Dadirri: Ancient Aboriginal
Mindfulness Traditions 18th-19th July 2022

Limited places available


Two-day workshop for growing Cross Cultural Communities of Care and Communities of Practice in Trauma Integrated Services


Aim of this workshop: The main aim of this workshop is to locate the ancient Aboriginal tradition of mindfulness within the work of trauma recovery in Australia and elsewhere.

Objectives of the workshop: The workshop objectives are to establish principles of practice, using mindfulness in self-care, family care and community care and in the development of communities of care, and communities of practice in all trauma recovery work.

On completion of this workshop participants should be able to:

  • Utilize the practice of Dadirri as an Ancient Mindfulness tradition essential in all trauma recovery – community healing work.
  • Recognize the importance of cultural fitness in all community work.
  • Use the cultural tradition of mindfulness in self-care and care practice while undertaking trauma recovery work.
  • Identify issues of self-awareness and demonstrate the skills of journaling or story mapping as a conscious and cognitive record of the self-awareness, self-reflective process.
  • Demonstrate the skills and knowledge necessary to enable effective communication in trauma recovery work using
    symbols, art, and music in storytelling and story-mapping.
  • Define and support the development of communities of care.
  • Critically analyze concepts in establishing communities of
    practice, and be able to respond to trauma recovery – healing across generations.
  • Implement community development processes for building community-healing networks.

 This Workshop is suitable for anyone working in the Human Service Sector.

PACFA CPD Endorsed: 
Class A: 12 Points

Cost: $770 per person (includes GST)

Dates: Monday 18th - Tuesday 19th July 2022

Times: 8:30 – 4:30, both days

Venue: Invercauld House,163 Invercauld Rd, Goonellabah NSW, free parking on-site

What is Provided: 

  • Workshop Materials and Workbooks
  • Morning Tea, Lunch, Afternoon Tea
  • Two Facilitators
  • Certificate of Attainment

Download the training brief here

Workshop Facilitators

Tracy Hardy

Lead Facilitator

Tracy is a Gamilaroi descendant and an Accredited Practising Dietitian/Nutritionist, based on Gubbi Gubbi/Kabi Kabi Country, Queensland's Sunshine Coast.

Tracy continually works to deepen her knowledge and understanding of Indigenous Healing Practices. She is an accredited Wayapa® Wuurrk Practitioner and has completed the Dulwich Centre’s intensive training in Narrative Therapy for Aboriginal Workers, Griffith University’s “Trauma Integrated Practice with Aboriginal and Torres Strait Islander Peoples” and We Al-Li’s “Recreating Song lines from Trauma Trails: The Ceremony of Indigenous Facilitation Practice”.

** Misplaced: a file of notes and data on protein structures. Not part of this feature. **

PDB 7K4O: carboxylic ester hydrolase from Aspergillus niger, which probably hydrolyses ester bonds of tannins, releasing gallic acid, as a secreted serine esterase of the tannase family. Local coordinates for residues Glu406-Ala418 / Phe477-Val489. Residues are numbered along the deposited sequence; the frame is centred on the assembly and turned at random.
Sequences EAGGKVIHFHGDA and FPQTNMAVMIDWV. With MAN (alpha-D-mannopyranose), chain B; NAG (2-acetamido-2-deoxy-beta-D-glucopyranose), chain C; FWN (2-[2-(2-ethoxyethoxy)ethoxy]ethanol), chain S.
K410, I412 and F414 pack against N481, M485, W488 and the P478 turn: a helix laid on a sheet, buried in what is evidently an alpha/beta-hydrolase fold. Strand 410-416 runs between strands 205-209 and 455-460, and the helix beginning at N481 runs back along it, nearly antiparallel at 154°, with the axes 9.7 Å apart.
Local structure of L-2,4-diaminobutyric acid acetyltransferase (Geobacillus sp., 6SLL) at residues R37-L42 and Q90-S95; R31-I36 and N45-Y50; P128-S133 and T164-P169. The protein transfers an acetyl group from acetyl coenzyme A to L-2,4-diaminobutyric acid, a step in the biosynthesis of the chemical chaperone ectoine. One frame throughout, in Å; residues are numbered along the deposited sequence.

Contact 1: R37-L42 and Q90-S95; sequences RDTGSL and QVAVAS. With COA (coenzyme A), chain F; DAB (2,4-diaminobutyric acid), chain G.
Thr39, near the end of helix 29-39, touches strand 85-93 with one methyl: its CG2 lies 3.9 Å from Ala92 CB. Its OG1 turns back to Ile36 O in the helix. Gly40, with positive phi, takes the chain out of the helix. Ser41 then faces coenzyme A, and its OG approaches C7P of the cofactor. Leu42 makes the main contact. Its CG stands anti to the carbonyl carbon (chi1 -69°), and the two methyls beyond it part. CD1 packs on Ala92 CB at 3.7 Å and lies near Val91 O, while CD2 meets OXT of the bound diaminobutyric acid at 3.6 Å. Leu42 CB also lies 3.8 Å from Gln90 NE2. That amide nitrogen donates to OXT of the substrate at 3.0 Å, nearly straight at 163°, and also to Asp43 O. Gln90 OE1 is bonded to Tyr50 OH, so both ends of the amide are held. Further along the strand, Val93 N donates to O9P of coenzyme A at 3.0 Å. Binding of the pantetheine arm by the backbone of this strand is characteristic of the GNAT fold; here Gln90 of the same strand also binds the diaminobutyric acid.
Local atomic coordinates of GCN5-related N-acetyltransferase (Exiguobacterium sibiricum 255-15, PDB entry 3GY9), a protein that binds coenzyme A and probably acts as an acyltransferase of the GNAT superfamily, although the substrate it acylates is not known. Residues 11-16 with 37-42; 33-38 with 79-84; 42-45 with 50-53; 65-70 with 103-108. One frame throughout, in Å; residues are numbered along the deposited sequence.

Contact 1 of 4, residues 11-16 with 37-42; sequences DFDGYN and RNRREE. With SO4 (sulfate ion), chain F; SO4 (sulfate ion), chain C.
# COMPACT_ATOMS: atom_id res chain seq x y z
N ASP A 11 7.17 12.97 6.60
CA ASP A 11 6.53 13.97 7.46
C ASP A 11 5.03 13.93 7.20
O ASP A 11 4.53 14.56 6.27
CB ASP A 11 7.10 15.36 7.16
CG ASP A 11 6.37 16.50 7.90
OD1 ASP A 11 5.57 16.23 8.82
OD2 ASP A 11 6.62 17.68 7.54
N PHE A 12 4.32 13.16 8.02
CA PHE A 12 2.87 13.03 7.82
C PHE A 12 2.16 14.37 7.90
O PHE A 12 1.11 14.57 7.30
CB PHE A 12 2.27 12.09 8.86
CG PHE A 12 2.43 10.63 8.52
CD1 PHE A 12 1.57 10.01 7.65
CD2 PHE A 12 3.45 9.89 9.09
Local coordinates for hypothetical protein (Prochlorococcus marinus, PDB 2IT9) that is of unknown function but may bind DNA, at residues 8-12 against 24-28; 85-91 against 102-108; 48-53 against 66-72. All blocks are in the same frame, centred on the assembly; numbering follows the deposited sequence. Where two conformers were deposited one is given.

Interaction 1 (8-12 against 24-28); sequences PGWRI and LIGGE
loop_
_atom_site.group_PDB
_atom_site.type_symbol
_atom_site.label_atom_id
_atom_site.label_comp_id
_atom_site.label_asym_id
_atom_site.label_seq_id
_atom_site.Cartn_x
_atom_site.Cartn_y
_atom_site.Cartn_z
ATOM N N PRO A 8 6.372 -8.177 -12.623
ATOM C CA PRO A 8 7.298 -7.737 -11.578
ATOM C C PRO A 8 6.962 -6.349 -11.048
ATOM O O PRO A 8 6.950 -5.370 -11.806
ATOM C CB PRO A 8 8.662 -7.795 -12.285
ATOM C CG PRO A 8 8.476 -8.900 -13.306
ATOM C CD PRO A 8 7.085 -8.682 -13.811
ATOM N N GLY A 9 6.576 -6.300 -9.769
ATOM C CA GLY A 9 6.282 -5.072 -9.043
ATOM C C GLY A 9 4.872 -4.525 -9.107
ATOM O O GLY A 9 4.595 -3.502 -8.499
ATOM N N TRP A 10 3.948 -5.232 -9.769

Tracy takes a personalised, holistic and culturally centred approach to health, wellbeing, foods, food systems and environments, meal patterns and eating habits.  Tracy views health and wellbeing through a strengths-based, holistic and cultural lens, focussing on sustainable and healing connections, conversations and actions. 

Tracy believes through two-way sharing of knowledge we foster understanding and grow stronger in self, mind, body, and spirit wellbeing.

Gina O’Neill

Support Facilitator

Gina O’Neill:  is a Ngāti Kahngunu, Rangitane woman with Irish/German descent living and working currently on Eora and Bundjalung lands in Australia. Gina is an experienced psychotherapist, educator and supervising consultant (Master Gestalt Therapy, Grad Dip Couns. And B App. Soc Sci). She has 20 years clinical experience supporting individuals, families and groups presenting with substance and process addictions, mental health, relationship issues and trauma-related experiences.

Gina has worked in private psychiatric clinical settings, NGOs and public health settings as a therapist and clinical manager and in the past 8 years as a supervisor, lecturer in higher education, clinical specialist in the Aboriginal Community Controlled Health Organisation sector and is in private practice. She is currently co-convenor of the PACFA College of Aboriginal and Torres Strait Islander Healing Practices and member of the PACFA research committee. She has completed studies in working with trauma, Indigenous models of supervision and recently ecotherapy.

As Gina is a NZ Maori woman, her interest is in growing her Indigenous healing practice informed by Te Ao Māori in reciprocity with the natural world, and the intersection with gestalt psychotherapy to support healing relationships with people and our environment.

Culturally Informed Trauma Integrated
Healing to Community
and Organisations